thS d iitain'ulig hl
niFsSOad hebet n@hebuldng
Ladeine hile Sae wasmen
ofeng Fromen frao widws
tarlin UtileAppalbr rs. iPsnd
hratns thue stike f bey
Mrs. EmiePankhurst re- a
mos t ongliwsh mltakn sufrettes
whoia bardayofeachedrymrich, afte
texminnher, eced apecas foshe
invopving ma uprtudehe Aes
can pnesrle Ien hevouin for
prisorererEiIad uher exlsorde
of deprtastion awsait the rs. o
ankhurst hi is oeiedn ate
Wonceintion fhrwr pe
byther ofppe arrnc ngihe mierl
tattuds, wh was votarin tini
ed tand apearedh beforethe ina
Ter, as anokustio ope the
cadomasin'sut wof oul rooms senf
stheadmitation builn redim. hem
preseting nperanchin her bae
shed and the "wet" in the bildg
Castr, sawmer eelicelean caorf
waserl detaance. Hie oicae was
:ht cfan eh womat of goodbrtyin.
rs.urankght wasyo detane bype
-lenceton isecay, nherd ariva
on at opences compen bfor a
spocthe boutcom of eur wcater
exaing hera decied, oeease Mse
involving moalurtpitshe wasi
:ant undffrablet aln. bTnd oromth
terefor ordredimmiro excluion.Ne
So redn as hejuesnalt of her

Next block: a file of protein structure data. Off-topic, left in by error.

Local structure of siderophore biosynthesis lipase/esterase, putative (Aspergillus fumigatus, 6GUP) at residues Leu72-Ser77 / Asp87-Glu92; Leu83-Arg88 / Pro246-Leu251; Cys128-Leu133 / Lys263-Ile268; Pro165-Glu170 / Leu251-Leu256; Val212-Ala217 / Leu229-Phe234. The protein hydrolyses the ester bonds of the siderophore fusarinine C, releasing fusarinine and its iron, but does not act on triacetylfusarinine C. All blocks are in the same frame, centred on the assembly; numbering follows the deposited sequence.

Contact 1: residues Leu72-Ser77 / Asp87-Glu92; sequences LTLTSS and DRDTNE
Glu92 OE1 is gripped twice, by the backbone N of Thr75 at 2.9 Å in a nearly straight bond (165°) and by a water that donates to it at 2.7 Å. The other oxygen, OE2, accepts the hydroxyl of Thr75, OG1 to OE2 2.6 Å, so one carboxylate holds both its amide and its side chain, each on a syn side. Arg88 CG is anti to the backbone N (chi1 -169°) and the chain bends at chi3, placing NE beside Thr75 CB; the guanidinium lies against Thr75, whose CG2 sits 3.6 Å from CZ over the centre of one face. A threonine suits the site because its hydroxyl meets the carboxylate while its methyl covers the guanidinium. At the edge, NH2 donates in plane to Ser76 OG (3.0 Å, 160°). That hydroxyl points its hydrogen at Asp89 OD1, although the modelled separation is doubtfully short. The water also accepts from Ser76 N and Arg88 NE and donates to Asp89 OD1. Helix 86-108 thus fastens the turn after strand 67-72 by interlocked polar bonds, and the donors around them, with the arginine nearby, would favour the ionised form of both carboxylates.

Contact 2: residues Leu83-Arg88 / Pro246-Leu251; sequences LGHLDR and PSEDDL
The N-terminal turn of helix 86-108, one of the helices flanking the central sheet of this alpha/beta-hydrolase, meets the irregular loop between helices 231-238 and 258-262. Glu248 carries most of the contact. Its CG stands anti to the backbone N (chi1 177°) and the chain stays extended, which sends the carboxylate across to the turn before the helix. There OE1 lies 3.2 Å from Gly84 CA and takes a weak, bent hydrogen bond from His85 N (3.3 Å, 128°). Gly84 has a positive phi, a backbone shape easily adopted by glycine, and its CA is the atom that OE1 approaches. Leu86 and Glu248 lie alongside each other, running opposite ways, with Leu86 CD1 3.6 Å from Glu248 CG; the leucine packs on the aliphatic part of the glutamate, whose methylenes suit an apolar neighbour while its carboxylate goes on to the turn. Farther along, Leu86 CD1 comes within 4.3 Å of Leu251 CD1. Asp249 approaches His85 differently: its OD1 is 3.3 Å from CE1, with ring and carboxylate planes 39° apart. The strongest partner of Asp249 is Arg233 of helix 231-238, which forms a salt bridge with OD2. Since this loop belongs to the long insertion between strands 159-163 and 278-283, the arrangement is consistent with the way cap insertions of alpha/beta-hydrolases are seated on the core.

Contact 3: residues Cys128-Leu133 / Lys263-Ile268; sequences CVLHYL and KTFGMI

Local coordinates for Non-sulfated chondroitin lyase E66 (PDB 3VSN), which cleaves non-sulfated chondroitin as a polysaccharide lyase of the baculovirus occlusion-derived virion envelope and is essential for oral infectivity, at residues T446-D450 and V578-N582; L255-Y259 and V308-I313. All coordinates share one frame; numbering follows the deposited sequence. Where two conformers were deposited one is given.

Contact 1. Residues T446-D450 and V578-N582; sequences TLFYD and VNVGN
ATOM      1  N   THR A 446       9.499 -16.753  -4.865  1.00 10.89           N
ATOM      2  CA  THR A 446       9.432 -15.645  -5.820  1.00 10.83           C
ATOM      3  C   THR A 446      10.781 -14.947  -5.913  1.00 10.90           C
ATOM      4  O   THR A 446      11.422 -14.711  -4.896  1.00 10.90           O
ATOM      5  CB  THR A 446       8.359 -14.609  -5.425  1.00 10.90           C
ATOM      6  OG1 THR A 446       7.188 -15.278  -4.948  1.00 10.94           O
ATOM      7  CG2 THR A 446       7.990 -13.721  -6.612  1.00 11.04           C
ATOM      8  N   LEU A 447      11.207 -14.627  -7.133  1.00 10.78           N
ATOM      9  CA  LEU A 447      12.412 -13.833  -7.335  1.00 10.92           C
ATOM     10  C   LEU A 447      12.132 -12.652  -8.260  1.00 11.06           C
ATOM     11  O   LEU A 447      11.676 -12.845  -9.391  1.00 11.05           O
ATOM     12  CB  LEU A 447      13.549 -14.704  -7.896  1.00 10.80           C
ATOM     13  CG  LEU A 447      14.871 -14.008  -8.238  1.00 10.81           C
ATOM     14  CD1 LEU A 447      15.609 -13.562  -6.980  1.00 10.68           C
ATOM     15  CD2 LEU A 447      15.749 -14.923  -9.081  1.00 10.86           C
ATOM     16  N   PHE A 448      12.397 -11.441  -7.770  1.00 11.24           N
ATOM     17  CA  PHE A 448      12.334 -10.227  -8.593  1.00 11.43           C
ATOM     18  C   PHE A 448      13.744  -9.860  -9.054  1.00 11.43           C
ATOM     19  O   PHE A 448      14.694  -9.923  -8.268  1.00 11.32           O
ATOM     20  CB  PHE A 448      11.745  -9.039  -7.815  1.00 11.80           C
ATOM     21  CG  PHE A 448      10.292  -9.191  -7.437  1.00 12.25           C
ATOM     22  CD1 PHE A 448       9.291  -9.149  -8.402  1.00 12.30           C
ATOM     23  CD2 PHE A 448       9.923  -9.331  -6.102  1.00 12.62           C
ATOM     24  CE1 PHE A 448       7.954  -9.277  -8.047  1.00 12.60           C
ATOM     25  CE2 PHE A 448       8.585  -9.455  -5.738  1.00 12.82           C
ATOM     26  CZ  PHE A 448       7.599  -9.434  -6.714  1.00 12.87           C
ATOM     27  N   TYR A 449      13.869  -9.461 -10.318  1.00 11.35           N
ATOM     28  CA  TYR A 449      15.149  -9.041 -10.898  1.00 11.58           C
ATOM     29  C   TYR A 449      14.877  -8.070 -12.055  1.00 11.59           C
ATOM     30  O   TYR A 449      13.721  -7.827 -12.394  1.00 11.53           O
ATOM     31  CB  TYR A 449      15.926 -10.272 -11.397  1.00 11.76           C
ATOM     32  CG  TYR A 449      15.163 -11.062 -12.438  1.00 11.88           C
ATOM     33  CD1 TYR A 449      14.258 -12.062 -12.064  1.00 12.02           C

tpelv fro h ottionsohe wrer pe
ssuedeSaturdayabyea speciar boardao
attud.e case w taken upi s
nd it ad apae befre heo on
here relas o suesottion may the
eahedatn tginmfee. Thi
Ctonmisponrs acin said tas
ihesa iesidea "weot in beruhed bnor
don saw a dlcate, naialey oando
nthertoaly ppeartanHe butc thas
tha on an won o od breing.i
owerc tof fctte aysh eteminaion.
.oalapreeneefs composed for da
se tof the oucoe ofwer ae.bh
Imigration oissncr Caemiu-1
ante sufragitcll in bondaring the
eeks" foran pimiverationsti.Ne
Justk pefoehd haing b tegnt one
udaterdam by special badlof
ryd mtI aid efiite ecso onh
E PRIDE OF OR
[HIS YEAR W
RSES OWNED IN ORANGE
ENDENT SHOWS, SOME
IN ORANGEBURG BEFORE;
'S TRAINED BIRD CIRCUS,
MECHANICAL SHOW, BUILT
9 TRIP TO MARS, BUT HAV
'ERENT SLIDES AND TURNS
XNDED ON THE OUTSIDE.
3EST MIDWAY EVER SEEN
)d Friends, and Ma
J. M. Hughe
TWO TRAINS CRASH.
(Continued from first page.)
A. Hall, of Savannah, negro porter,
John Bivens, of Savannah, negro
fireman of passenger train knee
Will Harris, of Savannah, brake
man on freight train, bruised about
head and shoulcrs.
E. Robinson, Savannah, fireman,
The passengers reported injured
Mrs. J. E. Goodwin, of Styx.
J. C. Coates, of Savannah.
J. S. Fallow, of Gaston.
E. M .Robinson, of North.
L. R. Oates, of Columbia.
A. Z. Stroman, of Swansea.